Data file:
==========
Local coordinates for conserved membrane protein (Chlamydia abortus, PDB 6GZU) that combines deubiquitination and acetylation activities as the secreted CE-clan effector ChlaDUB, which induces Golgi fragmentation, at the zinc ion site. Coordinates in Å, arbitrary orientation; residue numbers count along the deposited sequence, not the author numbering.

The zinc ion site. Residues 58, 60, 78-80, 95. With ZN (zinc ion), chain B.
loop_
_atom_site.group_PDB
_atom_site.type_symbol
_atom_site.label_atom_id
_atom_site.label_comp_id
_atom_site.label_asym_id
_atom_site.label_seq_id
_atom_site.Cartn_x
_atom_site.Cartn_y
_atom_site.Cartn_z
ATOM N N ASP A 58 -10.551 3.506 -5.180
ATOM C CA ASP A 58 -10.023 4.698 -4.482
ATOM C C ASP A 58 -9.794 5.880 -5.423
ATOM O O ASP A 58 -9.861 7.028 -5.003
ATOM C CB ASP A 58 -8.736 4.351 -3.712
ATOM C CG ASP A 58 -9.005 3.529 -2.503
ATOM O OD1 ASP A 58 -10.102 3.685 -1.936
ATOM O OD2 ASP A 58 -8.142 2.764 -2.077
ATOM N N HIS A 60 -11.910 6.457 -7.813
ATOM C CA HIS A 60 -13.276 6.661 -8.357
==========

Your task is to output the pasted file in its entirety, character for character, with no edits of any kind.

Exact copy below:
Local coordinates for conserved membrane protein (Chlamydia abortus, PDB 6GZU) that combines deubiquitination and acetylation activities as the secreted CE-clan effector ChlaDUB, which induces Golgi fragmentation, at the zinc ion site. Coordinates in Å, arbitrary orientation; residue numbers count along the deposited sequence, not the author numbering.

The zinc ion site. Residues 58, 60, 78-80, 95. With ZN (zinc ion), chain B.
loop_
_atom_site.group_PDB
_atom_site.type_symbol
_atom_site.label_atom_id
_atom_site.label_comp_id
_atom_site.label_asym_id
_atom_site.label_seq_id
_atom_site.Cartn_x
_atom_site.Cartn_y
_atom_site.Cartn_z
ATOM N N ASP A 58 -10.551 3.506 -5.180
ATOM C CA ASP A 58 -10.023 4.698 -4.482
ATOM C C ASP A 58 -9.794 5.880 -5.423
ATOM O O ASP A 58 -9.861 7.028 -5.003
ATOM C CB ASP A 58 -8.736 4.351 -3.712
ATOM C CG ASP A 58 -9.005 3.529 -2.503
ATOM O OD1 ASP A 58 -10.102 3.685 -1.936
ATOM O OD2 ASP A 58 -8.142 2.764 -2.077
ATOM N N HIS A 60 -11.910 6.457 -7.813
ATOM C CA HIS A 60 -13.276 6.661 -8.357